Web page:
with ambassador willmson please. >> thank you, congressman. if we look at sudan, tere's a long history of various multilat rail mechanisms making a contribution. the idea of processingist of seven european and african countries, the chunk of the united states, britain, and rw, we themiife of the ac aeent since then, there's been multilateral efforts with respect to peace keeping, first the african forces, and then the u.n. forces in the south and west. they have not stopped violence. they can't. they don't have the capacity. the areas are too big, but they crowded out the space for vims and given some window for peace negotiations and discussions. i think you can also look at the stance where it's been an international effort to the sudan con cosh yum. i think that congressman will
probably raise it about the burdens sharing the u.s. that clearly made a disproportionate situation and involved many other countries, many other countrying taking the lead, and there have been -- and to the degree there's been success whether in darfur or in the south, the unsung heros are the humanitarian ngo organizations. their workers who are from sudan and other countries from all over the wlnd tsun tialhoal ptipa inhre risking their own lives. it's a collective effort. u.s. deserving note not only for its lead on the humanitarian
assistance and its pivotal role and there's many others who helped it along through organizations and other mechanisms. >> thank you, ambassador. mr. ismail. >> thank you, mr. congressman, and i thank the united states to benefit a lot from this in sudan. each country as it snds today bordering nine countries. if you just consider the western country of chad, it is an extension of sudan and put nigeria into the equation, you find that about 125 million people living in and around sudan. as sudan unravels, this will baf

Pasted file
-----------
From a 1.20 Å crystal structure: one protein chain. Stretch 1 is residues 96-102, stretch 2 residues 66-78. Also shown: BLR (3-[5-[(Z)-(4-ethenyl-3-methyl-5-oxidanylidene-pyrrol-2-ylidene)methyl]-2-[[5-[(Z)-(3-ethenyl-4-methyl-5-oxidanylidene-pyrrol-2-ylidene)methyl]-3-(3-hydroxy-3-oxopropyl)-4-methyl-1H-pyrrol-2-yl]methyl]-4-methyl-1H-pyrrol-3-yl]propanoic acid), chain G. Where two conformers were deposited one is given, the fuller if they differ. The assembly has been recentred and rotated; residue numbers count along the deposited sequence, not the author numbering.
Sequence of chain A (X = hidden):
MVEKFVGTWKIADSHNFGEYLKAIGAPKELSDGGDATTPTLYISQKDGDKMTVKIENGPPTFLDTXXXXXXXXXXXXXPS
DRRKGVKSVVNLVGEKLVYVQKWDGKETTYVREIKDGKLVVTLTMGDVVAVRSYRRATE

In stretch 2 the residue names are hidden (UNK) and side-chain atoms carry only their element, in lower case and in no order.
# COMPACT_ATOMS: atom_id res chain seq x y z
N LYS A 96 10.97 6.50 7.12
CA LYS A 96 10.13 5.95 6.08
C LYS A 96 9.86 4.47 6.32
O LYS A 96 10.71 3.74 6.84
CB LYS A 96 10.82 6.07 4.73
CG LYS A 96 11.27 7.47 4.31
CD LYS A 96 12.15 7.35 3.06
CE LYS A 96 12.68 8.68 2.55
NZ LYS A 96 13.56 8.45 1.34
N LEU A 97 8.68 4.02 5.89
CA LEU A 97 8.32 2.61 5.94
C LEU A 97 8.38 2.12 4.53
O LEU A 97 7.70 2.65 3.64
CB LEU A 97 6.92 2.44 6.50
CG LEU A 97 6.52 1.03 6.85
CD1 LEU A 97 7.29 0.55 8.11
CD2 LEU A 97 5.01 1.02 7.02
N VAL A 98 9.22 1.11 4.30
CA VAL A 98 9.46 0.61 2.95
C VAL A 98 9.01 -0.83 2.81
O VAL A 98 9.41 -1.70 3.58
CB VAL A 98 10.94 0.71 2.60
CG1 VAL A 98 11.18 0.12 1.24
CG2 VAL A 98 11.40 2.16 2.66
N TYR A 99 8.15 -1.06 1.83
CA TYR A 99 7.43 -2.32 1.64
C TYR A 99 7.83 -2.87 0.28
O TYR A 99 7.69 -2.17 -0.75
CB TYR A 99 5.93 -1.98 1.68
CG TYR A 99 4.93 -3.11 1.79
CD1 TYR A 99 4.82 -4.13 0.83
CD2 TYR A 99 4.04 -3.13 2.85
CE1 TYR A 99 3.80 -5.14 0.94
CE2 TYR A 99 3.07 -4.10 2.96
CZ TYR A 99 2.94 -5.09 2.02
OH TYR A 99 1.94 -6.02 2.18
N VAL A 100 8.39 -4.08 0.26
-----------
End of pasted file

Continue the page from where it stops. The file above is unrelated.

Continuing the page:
darfur into chad. e the ited statespent ith soh, they are,oday,ve billionthat the it stateis spending in darfur to keep about 3.5 million displaced alive. that is a huge burden. if sudan was left to its own devices, and we haveen viens of those dilled before anin the south, only god knows how much we are going to spend to keep these people alive in refugee camps, not in the safety of their homes. >> thank you, i yield back. >> thank you so much. >> thank you very much, madam chairman, and baad wiiaonasig. wld le tos ltl t the disproportionate contribuon thae united states is making not only in
sudan, but this exempt mys the crisis around the world. if there's anything the last election should have told the re of the world, it is united stes can no longer afforto do this. we are going broke, and once our economy is broken by this irresponsibility that we've had, then we won't be able to help no one, not our own people or other people in crisis. the world needs to take that into consideration, notice it, and plan their future proporon natie i suggest that that is not to say that in sudan and other places that we've seen these horrible tragedies take place, the heart rending murder of innocent people, we care about that, but we can no longer